Monday, May 21, 2007

Of Ah longs and Needing Money


Would you borrow money from an Ah Long?
Before you answer that, cast aside all prejudices, any moral judgement and holier-than-thou-ness.
That's not to say that those who borrow money from Ah Longs are all bad people. Some certainly aren't. But I know all are desperate.

No, we would not borrow money from Ah Longs. And that's because we don't have to and because we are not desperate.
We wonder why some people, knowing full well the terrible cut-throat conditions laid down for such loans, still borrow money from these loan sharks.
Well, these are desperate people.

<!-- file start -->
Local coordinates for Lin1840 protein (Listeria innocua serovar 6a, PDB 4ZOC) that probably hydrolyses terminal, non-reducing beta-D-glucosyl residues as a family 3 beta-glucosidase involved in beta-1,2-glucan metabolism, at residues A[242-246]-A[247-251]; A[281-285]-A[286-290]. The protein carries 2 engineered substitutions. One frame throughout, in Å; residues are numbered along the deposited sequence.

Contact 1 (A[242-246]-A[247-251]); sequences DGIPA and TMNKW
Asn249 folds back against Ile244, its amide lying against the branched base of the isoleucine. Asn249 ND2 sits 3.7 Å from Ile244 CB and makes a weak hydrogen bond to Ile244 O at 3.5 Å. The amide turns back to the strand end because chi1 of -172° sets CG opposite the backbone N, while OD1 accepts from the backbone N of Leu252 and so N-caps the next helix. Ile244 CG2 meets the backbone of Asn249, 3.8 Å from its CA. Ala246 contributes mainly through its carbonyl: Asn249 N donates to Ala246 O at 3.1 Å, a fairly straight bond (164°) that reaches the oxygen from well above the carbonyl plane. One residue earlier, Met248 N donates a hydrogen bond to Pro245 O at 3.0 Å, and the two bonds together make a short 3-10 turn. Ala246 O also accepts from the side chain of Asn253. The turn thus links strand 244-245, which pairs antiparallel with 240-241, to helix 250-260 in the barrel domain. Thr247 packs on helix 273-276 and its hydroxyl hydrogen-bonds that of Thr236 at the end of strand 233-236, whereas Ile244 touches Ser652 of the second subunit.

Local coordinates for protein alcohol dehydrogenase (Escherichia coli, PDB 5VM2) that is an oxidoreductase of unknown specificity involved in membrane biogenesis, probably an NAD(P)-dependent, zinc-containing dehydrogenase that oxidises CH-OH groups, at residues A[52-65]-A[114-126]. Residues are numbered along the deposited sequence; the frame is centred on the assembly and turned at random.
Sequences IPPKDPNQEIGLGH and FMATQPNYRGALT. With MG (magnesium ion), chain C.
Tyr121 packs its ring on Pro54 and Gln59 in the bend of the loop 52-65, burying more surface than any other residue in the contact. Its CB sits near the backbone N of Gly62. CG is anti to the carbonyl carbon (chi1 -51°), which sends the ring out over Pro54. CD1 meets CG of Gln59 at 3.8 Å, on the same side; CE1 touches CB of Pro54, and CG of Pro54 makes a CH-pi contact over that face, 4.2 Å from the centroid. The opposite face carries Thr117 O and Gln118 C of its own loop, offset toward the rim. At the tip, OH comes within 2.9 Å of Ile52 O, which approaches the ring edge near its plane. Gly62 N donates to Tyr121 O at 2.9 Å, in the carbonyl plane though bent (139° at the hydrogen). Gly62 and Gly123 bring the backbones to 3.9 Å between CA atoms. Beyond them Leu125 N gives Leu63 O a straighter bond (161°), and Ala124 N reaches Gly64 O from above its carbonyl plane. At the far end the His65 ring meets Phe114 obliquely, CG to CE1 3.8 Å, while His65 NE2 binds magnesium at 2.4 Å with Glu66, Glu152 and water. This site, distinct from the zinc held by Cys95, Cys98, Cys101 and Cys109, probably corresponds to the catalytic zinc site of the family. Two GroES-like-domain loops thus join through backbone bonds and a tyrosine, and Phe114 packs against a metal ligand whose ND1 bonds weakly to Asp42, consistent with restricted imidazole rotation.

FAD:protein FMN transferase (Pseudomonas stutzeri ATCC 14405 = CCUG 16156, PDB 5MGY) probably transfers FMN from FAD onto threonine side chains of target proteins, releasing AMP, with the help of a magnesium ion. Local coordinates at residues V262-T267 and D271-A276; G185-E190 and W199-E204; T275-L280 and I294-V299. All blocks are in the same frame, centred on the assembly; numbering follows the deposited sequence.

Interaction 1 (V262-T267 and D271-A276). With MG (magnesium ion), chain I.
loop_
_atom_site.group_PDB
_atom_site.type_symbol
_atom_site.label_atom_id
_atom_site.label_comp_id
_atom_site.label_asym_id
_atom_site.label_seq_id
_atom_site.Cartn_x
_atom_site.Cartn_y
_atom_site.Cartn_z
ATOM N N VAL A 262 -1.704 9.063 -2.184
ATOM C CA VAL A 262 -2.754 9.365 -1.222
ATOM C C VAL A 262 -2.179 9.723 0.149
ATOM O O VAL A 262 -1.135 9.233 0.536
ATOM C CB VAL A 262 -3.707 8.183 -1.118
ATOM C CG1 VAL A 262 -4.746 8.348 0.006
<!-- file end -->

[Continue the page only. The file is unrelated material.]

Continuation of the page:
I used to feel so sorry for victims of Ah Longs whenever I read about them in the Malay Mail (the original MM, that is).
But the more stories I read about these victims the more I was inclined to believe that they really had themselves to blame for getting into the mess.
I thought, quite recklessly, "serves them bloody right!"
Of course, it was so easy for me to say that.
And it made my blood boil everytime I read about people being made to suffer at the vicious hands of Ah Longs because a parent, a child or a sibling had failed to repay a loan or loans.
While we can get so angry at Ah Longs, I feel that they do have the right to demand for their repayment but NOT to employ the rough & tough tactics they are notorious for, in order to get back their money.

I see it this way, Ah Longs will continue to exist because there are enough people out there who need to borrow money but are not able to get bank loans because they do not qualify i.e. they do not have any form of collateral.